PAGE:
Remember when all home theater hook-up consisted of was the need to screw the pointy RF coax cable from the VCR into the TV? Sure, the picture and sound quality were crap, but we didn’t know any better at the time. We’ve come a long way since then, haven’t we? (Well, at least some of us have. My mother, not so much.) Through the evolution from RCA composite cables to S-video to Component video, we learned the benefits of separating out the various portions of the picture and sound signals to their own separate carriers. Then with HDMI, we learned how to combine them all back into one cable again. Now, an alliance of manufacturers has developed a new A/V connection called HDBaseT that it hopes will give HDMI the boot, and become the new all-in-one connection standard for home video and audio equipment. The question is, do we really need it?
Don’t get me wrong, HDMI is far from perfect. Its connectors lack a locking mechanism, and are often flimsy and unstable. It doesn’t a carry a signal well over long distances. And the ever-changing HDCP encryption protocols sometimes create a handshaking nightmare between devices – especially if you perform any sort of signal switching or splitting somewhere in the chain.
Although HDMI has combined high-def video and multi-channel high-res audio into one cable, we still need separate cords for power and for Ethernet networking. So cable clutter hasn’t been totally eliminated yet. (At least, that’s true through HDMI version 1.3. The newest HDMI v1.4 standard, which is only now starting to be rolled out to home theater gear, adds an Ethernet carrier channel to the cable. Nonetheless, we still need a separate power cord.)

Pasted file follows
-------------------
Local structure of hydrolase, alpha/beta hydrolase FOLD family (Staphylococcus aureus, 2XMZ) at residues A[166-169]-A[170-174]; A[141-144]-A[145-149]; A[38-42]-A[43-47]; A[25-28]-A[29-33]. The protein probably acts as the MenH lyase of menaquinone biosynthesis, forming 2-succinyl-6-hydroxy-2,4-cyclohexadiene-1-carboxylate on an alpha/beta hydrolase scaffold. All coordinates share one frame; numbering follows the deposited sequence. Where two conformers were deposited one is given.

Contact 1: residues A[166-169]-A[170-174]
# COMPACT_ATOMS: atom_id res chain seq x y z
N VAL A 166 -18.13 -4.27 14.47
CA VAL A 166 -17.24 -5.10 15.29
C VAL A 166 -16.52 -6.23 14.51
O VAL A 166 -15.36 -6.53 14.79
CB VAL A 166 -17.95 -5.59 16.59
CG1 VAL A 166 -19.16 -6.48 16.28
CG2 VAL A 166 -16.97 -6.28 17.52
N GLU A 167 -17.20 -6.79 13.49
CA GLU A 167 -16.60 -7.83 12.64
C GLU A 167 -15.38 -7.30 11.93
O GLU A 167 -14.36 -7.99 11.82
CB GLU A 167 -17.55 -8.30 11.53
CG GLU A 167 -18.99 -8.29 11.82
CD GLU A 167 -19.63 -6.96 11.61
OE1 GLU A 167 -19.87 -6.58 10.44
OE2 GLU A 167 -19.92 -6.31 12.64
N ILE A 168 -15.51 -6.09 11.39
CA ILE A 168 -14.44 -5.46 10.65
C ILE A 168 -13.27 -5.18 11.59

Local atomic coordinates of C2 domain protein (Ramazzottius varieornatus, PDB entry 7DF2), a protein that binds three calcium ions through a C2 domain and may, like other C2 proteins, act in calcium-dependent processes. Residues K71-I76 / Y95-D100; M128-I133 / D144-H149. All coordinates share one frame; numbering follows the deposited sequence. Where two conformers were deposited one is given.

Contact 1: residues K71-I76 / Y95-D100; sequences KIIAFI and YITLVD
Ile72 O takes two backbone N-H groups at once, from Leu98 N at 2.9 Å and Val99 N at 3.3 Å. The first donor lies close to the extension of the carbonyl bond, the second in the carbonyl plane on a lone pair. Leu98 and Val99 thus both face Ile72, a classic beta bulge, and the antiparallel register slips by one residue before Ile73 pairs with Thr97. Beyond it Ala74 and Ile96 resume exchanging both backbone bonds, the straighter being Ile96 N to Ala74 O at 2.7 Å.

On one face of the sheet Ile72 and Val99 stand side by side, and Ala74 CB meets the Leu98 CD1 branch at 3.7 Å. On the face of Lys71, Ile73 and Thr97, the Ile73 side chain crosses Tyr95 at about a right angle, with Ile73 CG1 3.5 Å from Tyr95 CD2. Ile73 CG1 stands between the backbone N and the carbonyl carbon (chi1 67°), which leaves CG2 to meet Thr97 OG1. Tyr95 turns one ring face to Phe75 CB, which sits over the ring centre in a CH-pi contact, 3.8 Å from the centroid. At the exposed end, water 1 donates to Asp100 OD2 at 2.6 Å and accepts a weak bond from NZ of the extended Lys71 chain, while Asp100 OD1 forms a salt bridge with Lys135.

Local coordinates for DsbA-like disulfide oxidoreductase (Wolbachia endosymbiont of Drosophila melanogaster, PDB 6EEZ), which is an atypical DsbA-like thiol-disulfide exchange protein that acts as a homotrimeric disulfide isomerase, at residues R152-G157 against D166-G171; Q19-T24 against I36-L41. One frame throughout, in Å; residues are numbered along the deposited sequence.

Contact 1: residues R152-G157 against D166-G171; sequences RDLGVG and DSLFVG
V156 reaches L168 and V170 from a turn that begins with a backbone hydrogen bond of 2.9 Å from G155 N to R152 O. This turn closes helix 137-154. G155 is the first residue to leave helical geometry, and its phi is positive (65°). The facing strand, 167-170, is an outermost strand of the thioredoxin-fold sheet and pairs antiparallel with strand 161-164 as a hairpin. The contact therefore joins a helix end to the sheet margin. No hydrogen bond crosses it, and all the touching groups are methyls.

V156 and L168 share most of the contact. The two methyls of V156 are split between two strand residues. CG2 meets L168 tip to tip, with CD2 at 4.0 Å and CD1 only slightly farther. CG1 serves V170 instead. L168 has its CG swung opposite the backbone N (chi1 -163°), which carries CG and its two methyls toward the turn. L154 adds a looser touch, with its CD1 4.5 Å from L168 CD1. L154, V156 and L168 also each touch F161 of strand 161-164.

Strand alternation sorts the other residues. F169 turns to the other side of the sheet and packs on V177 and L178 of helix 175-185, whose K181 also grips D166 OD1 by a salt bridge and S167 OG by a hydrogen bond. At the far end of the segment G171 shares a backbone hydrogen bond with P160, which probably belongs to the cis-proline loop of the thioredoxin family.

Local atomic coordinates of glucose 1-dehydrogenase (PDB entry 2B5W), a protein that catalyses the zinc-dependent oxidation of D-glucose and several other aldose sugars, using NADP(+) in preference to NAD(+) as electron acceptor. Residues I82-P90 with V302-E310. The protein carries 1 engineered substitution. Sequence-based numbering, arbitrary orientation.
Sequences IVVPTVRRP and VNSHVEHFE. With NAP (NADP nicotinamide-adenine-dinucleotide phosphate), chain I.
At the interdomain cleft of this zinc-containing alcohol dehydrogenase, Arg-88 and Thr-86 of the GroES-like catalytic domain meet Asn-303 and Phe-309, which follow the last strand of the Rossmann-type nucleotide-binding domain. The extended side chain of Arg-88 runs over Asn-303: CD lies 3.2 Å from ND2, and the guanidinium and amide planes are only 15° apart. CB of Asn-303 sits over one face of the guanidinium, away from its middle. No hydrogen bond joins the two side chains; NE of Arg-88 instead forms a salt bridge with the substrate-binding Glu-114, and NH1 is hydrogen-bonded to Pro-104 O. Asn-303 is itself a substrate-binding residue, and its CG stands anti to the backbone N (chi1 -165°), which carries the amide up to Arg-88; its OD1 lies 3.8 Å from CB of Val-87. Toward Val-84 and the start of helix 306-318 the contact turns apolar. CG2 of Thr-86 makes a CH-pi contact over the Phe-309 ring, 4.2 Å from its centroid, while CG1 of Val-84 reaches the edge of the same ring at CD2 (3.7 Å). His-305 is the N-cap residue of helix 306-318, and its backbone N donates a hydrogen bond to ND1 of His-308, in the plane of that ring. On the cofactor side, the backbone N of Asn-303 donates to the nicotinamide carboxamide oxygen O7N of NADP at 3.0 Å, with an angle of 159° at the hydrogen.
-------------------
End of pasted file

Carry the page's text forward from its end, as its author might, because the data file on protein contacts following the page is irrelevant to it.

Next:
HDBaseT seeks to alleviate some of these problems. The connection will consolidate video, audio, Ethernet, a USB signal, and even power all into one cable. It’s claimed to travel well over longer distances. It supports 3-D video. And the cable itself is a standard Cat-5e/Cat-6 LAN cable that will click into place on both ends. You’re probably already using one right now for your Ethernet connection.
As far as HDCP handshaking, I’m skeptical that there will really be any improvement there. The home video studios are incredibly paranoid about encryption and piracy. I don’t foresee any laxing of those standards. But you never know.
What will be even more problematic is the need to actually upgrade all of our equipment to new devices that support this connection type. We’ll need new Blu-ray players, new game consoles, new A/V receivers, new TVs, and new anything else that might fall in between. Many consumers are still getting used to the idea of HDMI in the first place. This may simply be too soon for a major overhaul of the standard, even if it does turn out to be technologically superior.
On the other hand, HDBaseT may be well timed to coincide with the introduction of 3-D to the market. 3-D video requires at least HDMI v1.4, and can’t be transmitted by prior versions. Consumers interested in 3-D will be required to upgrade much of their equipment anyway.
It’s not like this is the first attempt to replace HDMI, though. Previous efforts have failed to gain widespread industry acceptance. In its favor, the coalition behind HDBaseT includes major powerhouse players Sony, Samsung, and LG. Will those big names be enough to give it traction in the marketplace? We can only wait and see.
[via Slashdot. Thanks to William for the tip.]